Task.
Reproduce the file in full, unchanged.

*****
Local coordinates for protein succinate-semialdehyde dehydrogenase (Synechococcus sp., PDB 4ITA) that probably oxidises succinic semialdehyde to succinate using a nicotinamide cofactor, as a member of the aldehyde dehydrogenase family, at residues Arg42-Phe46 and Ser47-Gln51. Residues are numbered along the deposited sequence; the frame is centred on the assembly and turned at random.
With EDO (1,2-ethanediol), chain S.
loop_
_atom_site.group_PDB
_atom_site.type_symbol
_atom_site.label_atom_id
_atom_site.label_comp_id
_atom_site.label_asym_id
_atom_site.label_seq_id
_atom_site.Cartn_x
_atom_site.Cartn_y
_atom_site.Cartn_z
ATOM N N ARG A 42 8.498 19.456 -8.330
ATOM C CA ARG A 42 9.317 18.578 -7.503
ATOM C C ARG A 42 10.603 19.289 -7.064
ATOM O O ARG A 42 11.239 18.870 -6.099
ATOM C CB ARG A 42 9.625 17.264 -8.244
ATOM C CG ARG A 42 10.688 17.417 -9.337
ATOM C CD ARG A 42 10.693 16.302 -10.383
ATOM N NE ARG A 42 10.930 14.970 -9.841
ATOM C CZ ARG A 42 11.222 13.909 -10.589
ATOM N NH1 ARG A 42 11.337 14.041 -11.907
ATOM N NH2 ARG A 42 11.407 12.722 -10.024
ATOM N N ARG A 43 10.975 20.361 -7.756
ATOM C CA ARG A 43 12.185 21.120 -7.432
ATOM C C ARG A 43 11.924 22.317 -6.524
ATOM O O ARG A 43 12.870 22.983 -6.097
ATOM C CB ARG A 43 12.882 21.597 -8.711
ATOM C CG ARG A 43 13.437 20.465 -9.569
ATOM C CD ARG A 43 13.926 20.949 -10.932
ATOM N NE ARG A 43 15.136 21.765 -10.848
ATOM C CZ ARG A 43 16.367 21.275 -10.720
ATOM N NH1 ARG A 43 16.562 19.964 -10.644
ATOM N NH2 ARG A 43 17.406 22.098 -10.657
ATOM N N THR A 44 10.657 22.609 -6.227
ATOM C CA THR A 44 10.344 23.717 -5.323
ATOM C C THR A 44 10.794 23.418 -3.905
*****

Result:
Local coordinates for protein succinate-semialdehyde dehydrogenase (Synechococcus sp., PDB 4ITA) that probably oxidises succinic semialdehyde to succinate using a nicotinamide cofactor, as a member of the aldehyde dehydrogenase family, at residues Arg42-Phe46 and Ser47-Gln51. Residues are numbered along the deposited sequence; the frame is centred on the assembly and turned at random.
With EDO (1,2-ethanediol), chain S.
loop_
_atom_site.group_PDB
_atom_site.type_symbol
_atom_site.label_atom_id
_atom_site.label_comp_id
_atom_site.label_asym_id
_atom_site.label_seq_id
_atom_site.Cartn_x
_atom_site.Cartn_y
_atom_site.Cartn_z
ATOM N N ARG A 42 8.498 19.456 -8.330
ATOM C CA ARG A 42 9.317 18.578 -7.503
ATOM C C ARG A 42 10.603 19.289 -7.064
ATOM O O ARG A 42 11.239 18.870 -6.099
ATOM C CB ARG A 42 9.625 17.264 -8.244
ATOM C CG ARG A 42 10.688 17.417 -9.337
ATOM C CD ARG A 42 10.693 16.302 -10.383
ATOM N NE ARG A 42 10.930 14.970 -9.841
ATOM C CZ ARG A 42 11.222 13.909 -10.589
ATOM N NH1 ARG A 42 11.337 14.041 -11.907
ATOM N NH2 ARG A 42 11.407 12.722 -10.024
ATOM N N ARG A 43 10.975 20.361 -7.756
ATOM C CA ARG A 43 12.185 21.120 -7.432
ATOM C C ARG A 43 11.924 22.317 -6.524
ATOM O O ARG A 43 12.870 22.983 -6.097
ATOM C CB ARG A 43 12.882 21.597 -8.711
ATOM C CG ARG A 43 13.437 20.465 -9.569
ATOM C CD ARG A 43 13.926 20.949 -10.932
ATOM N NE ARG A 43 15.136 21.765 -10.848
ATOM C CZ ARG A 43 16.367 21.275 -10.720
ATOM N NH1 ARG A 43 16.562 19.964 -10.644
ATOM N NH2 ARG A 43 17.406 22.098 -10.657
ATOM N N THR A 44 10.657 22.609 -6.227
ATOM C CA THR A 44 10.344 23.717 -5.323
ATOM C C THR A 44 10.794 23.418 -3.905